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in Europe (CFE) Treaty signed in November 1990; the scheduled withdrawal of all Soviet forces from Central and Eastern Europe as a result of the revolutions of 1989; and the dissolution of the Warsaw Pact in 1991. Furthermore, the Soviet Union has moved toward restructuring its military forces in a more defensive manner, has withdrawn a large fraction of its forces from the Far East, and has implemented the Intermediate-Range Nuclear Forces (INF) Treaty, which eliminates a class of missiles in which Soviet forces far outnumbered those of NATO. In response, the nature of NATO and Western European defense policy is also undergoing a rapid restructuring.

The profound and largely unexpected shifts of the last 6 years have changed the security landscape in two fundamental ways. First, the dangerous confrontation of NATO and Warsaw Pact forces in the center of Europe has dissolved; the threat to peace in Europe that defined East-West forces for decades has largely disappeared. In its place is a new “zone of peace” hundreds of miles wide that separates Soviet and NATO forces. This means that neither side could mount an aggressive thrust without months of easily visible preparations. It also means that the Central and Eastern European states are left outside of any binding security framework. Second, the Soviet Union has evolved part way toward being accepted as a partner of the West, cooperating in security endeavors on a broad front. Most recently, Soviet cooperation made it possible to form and operate the coalition against Iraq under a United Nations umbrella.

Strong conservative opposition to rapid liberalization has now emerged in the Soviet Union and has succeeded in slowing or reversing a number of policies. This opposition has gained influence by opposing the secession of any of the Soviet republics and urging armed intervention, if necessary, in quelling ethnic conflict. Much of its strength is drawn from the Communist Party and the military (although significant parts of the military are not involved), and since both of these policies involve greater reliance on the armed forces, the influence of the conservative military has grown.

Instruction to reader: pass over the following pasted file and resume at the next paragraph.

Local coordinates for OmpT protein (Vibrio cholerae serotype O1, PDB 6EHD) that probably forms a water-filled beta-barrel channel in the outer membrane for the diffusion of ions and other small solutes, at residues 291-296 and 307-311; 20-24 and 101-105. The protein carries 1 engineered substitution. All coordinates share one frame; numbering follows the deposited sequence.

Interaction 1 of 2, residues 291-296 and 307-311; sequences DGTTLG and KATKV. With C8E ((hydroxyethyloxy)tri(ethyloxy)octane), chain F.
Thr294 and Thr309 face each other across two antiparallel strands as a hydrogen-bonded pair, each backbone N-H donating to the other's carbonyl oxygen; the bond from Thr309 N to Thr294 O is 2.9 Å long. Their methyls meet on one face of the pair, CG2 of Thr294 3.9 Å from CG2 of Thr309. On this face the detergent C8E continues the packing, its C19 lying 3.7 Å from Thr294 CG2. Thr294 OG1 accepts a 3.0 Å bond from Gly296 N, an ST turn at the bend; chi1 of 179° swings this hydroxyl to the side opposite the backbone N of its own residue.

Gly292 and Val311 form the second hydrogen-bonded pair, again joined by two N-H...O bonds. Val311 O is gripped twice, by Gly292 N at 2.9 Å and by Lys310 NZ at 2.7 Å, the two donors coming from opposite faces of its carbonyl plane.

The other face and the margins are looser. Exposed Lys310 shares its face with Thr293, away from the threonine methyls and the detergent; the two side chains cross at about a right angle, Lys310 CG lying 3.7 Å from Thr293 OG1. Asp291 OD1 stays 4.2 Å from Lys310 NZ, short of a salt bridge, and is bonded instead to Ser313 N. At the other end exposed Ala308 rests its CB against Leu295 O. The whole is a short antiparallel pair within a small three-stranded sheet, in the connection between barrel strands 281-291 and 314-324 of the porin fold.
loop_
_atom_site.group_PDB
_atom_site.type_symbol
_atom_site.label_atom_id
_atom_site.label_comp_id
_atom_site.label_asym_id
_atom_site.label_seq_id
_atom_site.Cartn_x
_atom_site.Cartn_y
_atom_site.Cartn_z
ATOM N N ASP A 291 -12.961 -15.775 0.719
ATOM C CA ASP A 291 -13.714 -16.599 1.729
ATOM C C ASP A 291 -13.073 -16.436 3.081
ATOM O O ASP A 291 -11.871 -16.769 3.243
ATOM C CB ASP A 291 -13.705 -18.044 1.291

It is difficult to foresee the extent to which the positive developments of the Gorbachev era may be put at risk. The political shape and governance of the Soviet Union during the next decade are an even greater unknown. Regression toward a repressive, centrally controlled dictatorship or fragmentation into many separate republics would clearly interrupt the flow of change that has taken place. Such developments alone, however, would not restore a credible Soviet external threat. The two decisive achievements of 1989-1990—Soviet withdrawal from Eastern Europe and the unification of Germany within the NATO framework—have decisively changed the geopolitical map of Europe in crucial, almost certainly irreversible, ways.

The various possible outcomes in the Soviet Union must be taken into account in examining potential changes in U.S. nuclear policy. The chal

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